Set aside time once a month for a more detailed look at your machine. This will help keep it in good working order.
When doing the monthly (or 100 hour) maintenance, inspect fasteners as they may come loose from vibrations and require tightening. Clean or replace the filter to the electrical box.
Remove the grinding cover/ shroud and check for damage. The cover is important for managing the level of airborne dust that is generated. A damaged cover will make dust control and job site cleanup more difficult. Scrape and vacuum the parts that are normally covered by the grinding cover, and difficult to reach.
Check for upper belt wear by tipping the machine back, grabbing on to one of the grinding heads and apply downward pressure attempting to rotate the drum without allowing the head to spin. If the drum turns, and the head does not, the upper belt is worn and needs to be replaced. Also check the seals on the shafts on which the upper belt runs. Replace if necessary.
Test run the machine in tilted back position, listen for any dissonance from the bearing. Replace them as needed.
If the grinder has a remote control unit, check the function of the STOP button, and check wear parts like the dust cover for damage or cracks.
Maintaining Propane-Powered Grinders
Electric motors require minimal maintenance, but if the grinder is powered by a propane engine, this needs additional attention. When working on propane engines, it is important to remember to bleed off the pressure on lines or valves before removing components.
Additives in the engine oil get depleted over time and with use, so to keep the lubrication effect it is important to change the engine oil at recommended intervals. Replace the spark plug when you change the oil. Disconnect the spark plug wire, remove the existing spark plug with a wrench or pliers. Make sure you use the right replacement plug, screw it in place without over- tightening, and reconnect the spark plug wire.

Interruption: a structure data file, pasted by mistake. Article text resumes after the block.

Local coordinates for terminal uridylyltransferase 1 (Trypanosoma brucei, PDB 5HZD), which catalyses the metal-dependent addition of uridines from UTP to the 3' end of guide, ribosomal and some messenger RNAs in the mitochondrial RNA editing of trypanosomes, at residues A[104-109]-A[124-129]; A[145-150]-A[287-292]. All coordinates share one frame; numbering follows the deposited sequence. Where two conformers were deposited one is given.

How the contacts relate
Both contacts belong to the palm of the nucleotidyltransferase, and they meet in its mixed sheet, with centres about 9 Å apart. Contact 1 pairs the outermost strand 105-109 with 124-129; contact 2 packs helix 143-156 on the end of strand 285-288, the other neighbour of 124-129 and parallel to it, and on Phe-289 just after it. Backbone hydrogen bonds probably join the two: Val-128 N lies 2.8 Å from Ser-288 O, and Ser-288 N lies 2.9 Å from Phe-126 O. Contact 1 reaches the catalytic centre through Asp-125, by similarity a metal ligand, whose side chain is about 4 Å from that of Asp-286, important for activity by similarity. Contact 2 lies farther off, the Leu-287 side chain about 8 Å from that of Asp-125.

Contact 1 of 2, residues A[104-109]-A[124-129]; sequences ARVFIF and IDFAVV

A clogged or dirty air filter puts added stress on the engine. Clean or replace the air filter once or twice a year. Let it air dry thoroughly before replacing.
Things to Keep in Mind When Servicing Grinders
For best results, always use original spare parts. To make sure you get the correct part, identify the part number when ordering. This is available in the spare parts list, which typically comes with the machine or can be found on line. On the grinders name plate you will find model name and serial number, which can help identify correct part if they have changed or been upgraded.
The electronics in remote control grinders are sensitive to electric shocks, so make sure to disconnect the radio receiver if doing any welding work near the machine or its components.
Finally, get a professional tune up once a year. All major manufacturers have authorized service shops, where maintenance, repairs or rebuilds can be done. And remember, it is never a bad idea to read the manual!
About the author
Brad Burns was the Technical Director at HTC Professional Floor Systems.